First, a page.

The best way to innovate within this theme is to be willing to explore multiple points of view. This is why Freaky Friday is a beloved coming-of-age comedy.
Another crucial method of innovation is to avoid age-specific stereotypes. This will reduce your Parent vs. Child relationship to mere name-calling that never penetrates the surface of your characters.
Age, and the experiences that go with it, are entirely relative to each and every individual who has ever lived. No son or daughter feels ignorant, emotional, immature, or unbalanced. In their mind, everything makes complete sense.
And similarly, no father or mother feels strict, cranky, unfair, or uncool (well, maybe some do), but not in the way they might be labeled as such by their frustrated children.
“ Every reader is trapped in their own experience and merits empathy. This is why the Parent vs. Child theme grabs readers and keeps them emotionally invested in a story. Tweet thisTweet
In a nutshell, everyone is trapped in their own experience and merits empathy. Everyone has unique motivators that make complete sense in their own heads. That’s why you, as the storyteller, need to consider how to give each point of view its own valid weight. Otherwise your story might devolve into stereotypes and assumptions about whatever age group you feel is in the wrong.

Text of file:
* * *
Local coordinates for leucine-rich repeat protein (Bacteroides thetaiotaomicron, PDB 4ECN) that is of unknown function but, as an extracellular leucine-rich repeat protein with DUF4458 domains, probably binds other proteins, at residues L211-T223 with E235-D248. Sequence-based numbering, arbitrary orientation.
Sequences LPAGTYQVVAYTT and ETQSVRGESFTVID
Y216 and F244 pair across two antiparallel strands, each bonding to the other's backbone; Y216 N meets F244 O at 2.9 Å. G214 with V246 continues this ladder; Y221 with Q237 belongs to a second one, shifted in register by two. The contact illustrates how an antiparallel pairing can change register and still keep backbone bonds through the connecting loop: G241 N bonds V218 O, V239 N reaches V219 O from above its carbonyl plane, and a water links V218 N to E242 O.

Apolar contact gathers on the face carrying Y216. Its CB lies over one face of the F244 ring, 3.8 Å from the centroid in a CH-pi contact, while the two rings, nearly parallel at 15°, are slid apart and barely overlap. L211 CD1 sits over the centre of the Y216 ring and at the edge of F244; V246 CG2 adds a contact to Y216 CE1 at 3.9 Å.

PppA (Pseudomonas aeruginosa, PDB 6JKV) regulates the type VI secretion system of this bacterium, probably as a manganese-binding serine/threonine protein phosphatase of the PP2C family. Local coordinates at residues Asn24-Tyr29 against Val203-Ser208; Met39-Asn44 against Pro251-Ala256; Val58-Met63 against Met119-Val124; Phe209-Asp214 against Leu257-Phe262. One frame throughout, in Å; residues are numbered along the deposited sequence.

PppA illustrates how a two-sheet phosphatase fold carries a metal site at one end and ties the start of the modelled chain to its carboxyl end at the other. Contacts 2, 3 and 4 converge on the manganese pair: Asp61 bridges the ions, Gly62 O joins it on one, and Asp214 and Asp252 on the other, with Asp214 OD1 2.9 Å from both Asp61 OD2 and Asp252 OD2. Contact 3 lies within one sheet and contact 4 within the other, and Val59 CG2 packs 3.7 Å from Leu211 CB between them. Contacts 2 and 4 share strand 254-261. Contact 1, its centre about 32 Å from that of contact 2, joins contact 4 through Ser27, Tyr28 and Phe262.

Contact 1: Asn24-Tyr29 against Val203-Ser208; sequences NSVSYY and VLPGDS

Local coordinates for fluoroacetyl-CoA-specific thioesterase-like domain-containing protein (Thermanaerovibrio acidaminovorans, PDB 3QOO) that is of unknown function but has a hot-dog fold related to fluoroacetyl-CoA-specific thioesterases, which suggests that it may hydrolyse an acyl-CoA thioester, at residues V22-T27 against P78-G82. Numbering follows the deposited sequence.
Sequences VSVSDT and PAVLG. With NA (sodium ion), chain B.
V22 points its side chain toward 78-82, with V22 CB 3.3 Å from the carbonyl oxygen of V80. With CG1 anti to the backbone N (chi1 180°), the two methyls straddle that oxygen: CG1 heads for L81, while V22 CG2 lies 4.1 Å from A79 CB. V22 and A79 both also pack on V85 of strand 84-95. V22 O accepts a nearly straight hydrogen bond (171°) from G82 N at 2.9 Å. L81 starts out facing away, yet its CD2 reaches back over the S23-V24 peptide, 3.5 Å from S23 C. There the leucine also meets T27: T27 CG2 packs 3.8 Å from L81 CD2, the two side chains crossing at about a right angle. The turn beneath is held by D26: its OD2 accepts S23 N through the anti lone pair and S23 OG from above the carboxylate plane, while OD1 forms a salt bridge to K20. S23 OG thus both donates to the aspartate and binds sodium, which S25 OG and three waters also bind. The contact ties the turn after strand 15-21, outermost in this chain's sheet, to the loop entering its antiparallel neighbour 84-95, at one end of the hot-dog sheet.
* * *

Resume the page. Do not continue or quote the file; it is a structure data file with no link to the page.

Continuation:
5. Sibling vs. Sibling
Whether by birth by adoption, siblinghood is the perfect dynamic for conflict.
Guardians of the Galaxy and The Avengers benefited from sibling angst, as the conflict between Nebula and Gamora anchors the plots of multiple films. Shakespeare centered the conflict of King Lear around warring sisters and brothers.
Just as parents and their children share enough traits to call themselves “family” but enough differences to become enemies, siblings experience the same conflict but with an added twist: Competition.
Rarely do parents and children compete for the same prizes. While parents are busy trying to make money, their kids are trying to win sports competitions, love, or God-knows-what. But two siblings can easily compete for the same pretty girl’s or guy’s affections. Both can easily go to war over the same stockpile of scholarships.
That’s why we’ve all heard of sibling rivalry.